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Latvian Bank Takes ECB To Court For Triggering Collapse

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Latvian bank ABLV said on Monday it is taking the European Central Bank to court for triggering its demise after it faced allegations of money laundering.

The development is the latest challenge to the European banks supervisor over its handling of the affair, over which it has been widely criticized.

Earlier this year the United States accused Latvia’s third biggest bank, ABLV, of money laundering and breaking sanctions on North Korea, prompting its closure and triggering the Baltic state’s worst financial crisis in a decade.

The scandal placed the country of two million people in the middle of a power struggle between Russia and the United States, and fueled a debate over European money-laundering controls.

It also caught the ECB, the euro zone’s top supervisor of banks, by surprise, and led to criticism by European lawmakers for what they see as its failure to monitor the bank on the outskirts of the currency bloc.

The ECB, which declined to comment on Monday, has sought to play down its role, arguing that it was not responsible for monitoring money laundering.

But ABLV, which is chiefly owned by two wealthy Latvian bankers, Ernests Bernis and Olegs Fils, said it had filed legal action with the Court of Justice of the European Union against the euro zone’s central bank for its role in its collapse.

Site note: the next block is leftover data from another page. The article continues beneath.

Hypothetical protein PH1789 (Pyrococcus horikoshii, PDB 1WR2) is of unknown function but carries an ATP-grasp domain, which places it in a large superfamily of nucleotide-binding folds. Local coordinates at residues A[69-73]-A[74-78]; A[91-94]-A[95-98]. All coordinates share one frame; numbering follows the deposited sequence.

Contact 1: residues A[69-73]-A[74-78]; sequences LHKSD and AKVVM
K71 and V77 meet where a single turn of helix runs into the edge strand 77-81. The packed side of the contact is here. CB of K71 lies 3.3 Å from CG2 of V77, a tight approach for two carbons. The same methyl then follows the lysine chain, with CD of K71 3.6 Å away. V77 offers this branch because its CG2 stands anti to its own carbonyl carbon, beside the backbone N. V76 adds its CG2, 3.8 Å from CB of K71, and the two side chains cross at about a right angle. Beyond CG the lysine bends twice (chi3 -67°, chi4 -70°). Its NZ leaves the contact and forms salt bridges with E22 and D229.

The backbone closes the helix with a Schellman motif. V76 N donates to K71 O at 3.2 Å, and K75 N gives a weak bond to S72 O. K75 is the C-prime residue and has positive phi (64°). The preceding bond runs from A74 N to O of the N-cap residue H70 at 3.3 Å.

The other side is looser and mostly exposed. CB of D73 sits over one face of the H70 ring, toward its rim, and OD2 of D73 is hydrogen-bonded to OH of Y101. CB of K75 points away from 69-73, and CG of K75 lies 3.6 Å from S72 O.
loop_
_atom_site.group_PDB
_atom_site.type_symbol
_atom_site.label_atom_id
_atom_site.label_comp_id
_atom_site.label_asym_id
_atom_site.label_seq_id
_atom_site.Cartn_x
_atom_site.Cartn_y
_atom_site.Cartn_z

The ECB’s move to stop payments at the bank and subsequent declaration that it was failing sealed ABLV’s fate. Okko Hendrik Behrends, the Latvian bank’s lawyer, said the ECB should not have triggered ABLV’s closure because it was financially healthy and could have survived.

Latvia is trying to repair its reputation by paring back those banks that attracted clients in Russia and former Soviet states such as Ukraine with the promise of Swiss-style secrecy.

Its Prime Minister Maris Kucinskis has pledged to improve the policing of banks, while Washington, an important military ally for the former Soviet-ruled state, is keeping up pressure on Latvia to tackle money laundering, much of which Latvian officials and bankers privately say involves wealthy Russians.

But reform is proving difficult as Russian-speaking opposition lawmakers, who come from a 500,000-strong minority in the country, are sceptical about the need for change.

The overhaul hit another snag on Monday when Latvia’s prosecutor general postponed the appointment of a new head of the country’s anti-money laundering agency.

Since securing its independence from Moscow in 1991, more than a dozen Latvian banks have promoted themselves as a gateway to Western markets for largely Russian customers.

After it joined the European Union in 2004, transfers were deemed less risky for Western banks to handle than if they had come directly from Russia, bankers and officials have said.

In many cases, money was lodged in a Latvian bank and then funneled to accounts elsewhere, such as Switzerland, they said.

In a separate case before the European Court, the ECB alleges Latvian authorities broke the law by keeping the country’s central bank governor from fulfilling his role as an ECB policymaker because of bribery allegations.

The Latvian government has barred the central bank chief, Ilmars Rimsevics, from leaving the country after he was detained in a bribery probe. He has denied wrongdoing.

 




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